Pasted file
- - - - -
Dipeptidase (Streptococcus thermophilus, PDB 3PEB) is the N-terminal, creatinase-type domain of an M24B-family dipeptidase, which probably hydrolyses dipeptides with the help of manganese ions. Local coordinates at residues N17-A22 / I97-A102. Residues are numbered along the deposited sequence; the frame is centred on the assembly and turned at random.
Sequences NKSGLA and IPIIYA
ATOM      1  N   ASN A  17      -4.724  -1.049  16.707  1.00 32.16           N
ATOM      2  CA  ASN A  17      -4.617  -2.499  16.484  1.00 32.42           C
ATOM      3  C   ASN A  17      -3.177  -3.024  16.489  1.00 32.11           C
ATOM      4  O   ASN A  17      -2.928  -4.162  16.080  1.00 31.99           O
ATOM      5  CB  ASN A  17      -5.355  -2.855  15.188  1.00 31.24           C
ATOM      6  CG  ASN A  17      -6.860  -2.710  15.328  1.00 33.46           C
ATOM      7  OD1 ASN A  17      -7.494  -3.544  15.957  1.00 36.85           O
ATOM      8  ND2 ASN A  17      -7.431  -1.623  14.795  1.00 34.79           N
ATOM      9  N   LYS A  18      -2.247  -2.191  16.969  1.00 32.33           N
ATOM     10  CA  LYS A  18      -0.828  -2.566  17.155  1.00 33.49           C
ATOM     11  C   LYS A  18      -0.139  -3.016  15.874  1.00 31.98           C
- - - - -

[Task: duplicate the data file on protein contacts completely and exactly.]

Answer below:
Dipeptidase (Streptococcus thermophilus, PDB 3PEB) is the N-terminal, creatinase-type domain of an M24B-family dipeptidase, which probably hydrolyses dipeptides with the help of manganese ions. Local coordinates at residues N17-A22 / I97-A102. Residues are numbered along the deposited sequence; the frame is centred on the assembly and turned at random.
Sequences NKSGLA and IPIIYA
ATOM      1  N   ASN A  17      -4.724  -1.049  16.707  1.00 32.16           N
ATOM      2  CA  ASN A  17      -4.617  -2.499  16.484  1.00 32.42           C
ATOM      3  C   ASN A  17      -3.177  -3.024  16.489  1.00 32.11           C
ATOM      4  O   ASN A  17      -2.928  -4.162  16.080  1.00 31.99           O
ATOM      5  CB  ASN A  17      -5.355  -2.855  15.188  1.00 31.24           C
ATOM      6  CG  ASN A  17      -6.860  -2.710  15.328  1.00 33.46           C
ATOM      7  OD1 ASN A  17      -7.494  -3.544  15.957  1.00 36.85           O
ATOM      8  ND2 ASN A  17      -7.431  -1.623  14.795  1.00 34.79           N
ATOM      9  N   LYS A  18      -2.247  -2.191  16.969  1.00 32.33           N
ATOM     10  CA  LYS A  18      -0.828  -2.566  17.155  1.00 33.49           C
ATOM     11  C   LYS A  18      -0.139  -3.016  15.874  1.00 31.98           C